If you consider yourself a food enthusiast (and we think you probably are, since you're reading this), you can thank a chef. Chefs prepare food, but work is much more than that. They work with different types of foods, flavors, condiments and herbs and find combinations that work together to raise a meal from good to great. Of course, you can't become an excellent chef without an excellent palate or sense of taste.
This means testing food as you cook, adjusting recipes as you go, and using your palate to determine which flavors work best together. Successful chefs also need to be able to lead a team, manage inventory, deal with suppliers, and understand the finances of their workplace (whether it's a restaurant, hotel, dive bar, or personal dinner). Regardless of your educational level and professional experience, knowing the steps you need to take to become a food taster can help you achieve that goal. Meanwhile, Schwan Food Company, which is headquartered in Marshall, Minnesota, and sells frozen food through home delivery and grocery stores, invites people who live near the company's headquarters to take paid flavor tests.
Food tasters will also be needed to ensure that food products meet quality standards, such as taste and appearance. Food tasters can advance to positions of greater responsibility within their company, such as quality control manager. If you have thick skin and don't mind working alone, some of these jobs could be perfect. As a food taster, you'll have the opportunity to try new foods and give feedback on their taste and texture.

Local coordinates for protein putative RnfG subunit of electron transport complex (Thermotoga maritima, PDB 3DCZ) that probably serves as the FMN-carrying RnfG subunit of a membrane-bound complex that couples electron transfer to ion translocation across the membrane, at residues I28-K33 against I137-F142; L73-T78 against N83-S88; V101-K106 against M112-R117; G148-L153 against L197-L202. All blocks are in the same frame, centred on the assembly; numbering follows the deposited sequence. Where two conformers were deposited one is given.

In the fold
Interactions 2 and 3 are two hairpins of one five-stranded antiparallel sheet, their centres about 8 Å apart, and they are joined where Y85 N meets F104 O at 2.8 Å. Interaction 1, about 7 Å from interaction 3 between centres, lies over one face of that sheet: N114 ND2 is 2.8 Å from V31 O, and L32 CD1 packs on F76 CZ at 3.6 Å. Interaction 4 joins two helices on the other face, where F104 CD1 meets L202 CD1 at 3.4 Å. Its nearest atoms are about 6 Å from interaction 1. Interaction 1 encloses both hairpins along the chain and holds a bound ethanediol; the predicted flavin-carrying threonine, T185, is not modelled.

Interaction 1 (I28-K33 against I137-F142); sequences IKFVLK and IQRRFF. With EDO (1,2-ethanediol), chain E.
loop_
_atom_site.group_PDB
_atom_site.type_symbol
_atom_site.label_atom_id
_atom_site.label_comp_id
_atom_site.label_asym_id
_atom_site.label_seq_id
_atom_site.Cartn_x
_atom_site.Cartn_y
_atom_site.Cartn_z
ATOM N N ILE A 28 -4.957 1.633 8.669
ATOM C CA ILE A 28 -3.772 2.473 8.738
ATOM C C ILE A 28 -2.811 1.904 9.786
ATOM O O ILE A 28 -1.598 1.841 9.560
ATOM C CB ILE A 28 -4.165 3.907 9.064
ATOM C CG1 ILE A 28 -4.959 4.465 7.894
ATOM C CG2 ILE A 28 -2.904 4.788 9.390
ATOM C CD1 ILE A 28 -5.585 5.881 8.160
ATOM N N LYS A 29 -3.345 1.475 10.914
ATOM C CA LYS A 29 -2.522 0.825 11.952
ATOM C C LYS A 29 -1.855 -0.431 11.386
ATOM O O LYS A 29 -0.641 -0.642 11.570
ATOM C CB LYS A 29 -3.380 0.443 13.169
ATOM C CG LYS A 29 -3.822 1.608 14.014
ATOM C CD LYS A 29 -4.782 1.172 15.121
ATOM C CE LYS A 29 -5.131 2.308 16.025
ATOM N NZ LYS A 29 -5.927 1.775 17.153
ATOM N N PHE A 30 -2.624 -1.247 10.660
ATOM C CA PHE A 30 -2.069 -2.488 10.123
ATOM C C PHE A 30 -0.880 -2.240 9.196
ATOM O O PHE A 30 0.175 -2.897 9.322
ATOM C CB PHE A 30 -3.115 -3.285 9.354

A food taster is a professional whose main task is to test food prepared by another person in order to check safety and certain characteristics. In addition, food tasters may need to perform several rounds of testing to ensure that a product meets the highest standards. Their work tasks include thorough tasting, relationships with farmers and cheese-makers, selecting the cheeses they are going to buy, knowing how all the cheeses are made, and storing the cheese correctly. The first group takes food samples as part of their work, while the second only participates in taste tests.
As local ingredients become more popular, food tasters should become familiar with them and know how to use them in recipes. Food tasters will need to keep up to date on these advances to maintain their relevant skills and maintain a competitive advantage in the workplace. As food tourism continues to grow, there will be a high demand for food tasters, as they can offer a unique guest experience that can't be found anywhere else. While graduating from culinary school may improve your chances of becoming a food taster, it's not an official prerequisite and you can succeed in this profession even without formal education.
However, I found that these jobs require a lot of hard work, odd hours and creativity, along with enduring criticism from customers and restaurants alike. Work can be stressful, as food tasters must be able to identify even minor changes in taste, texture, or smell.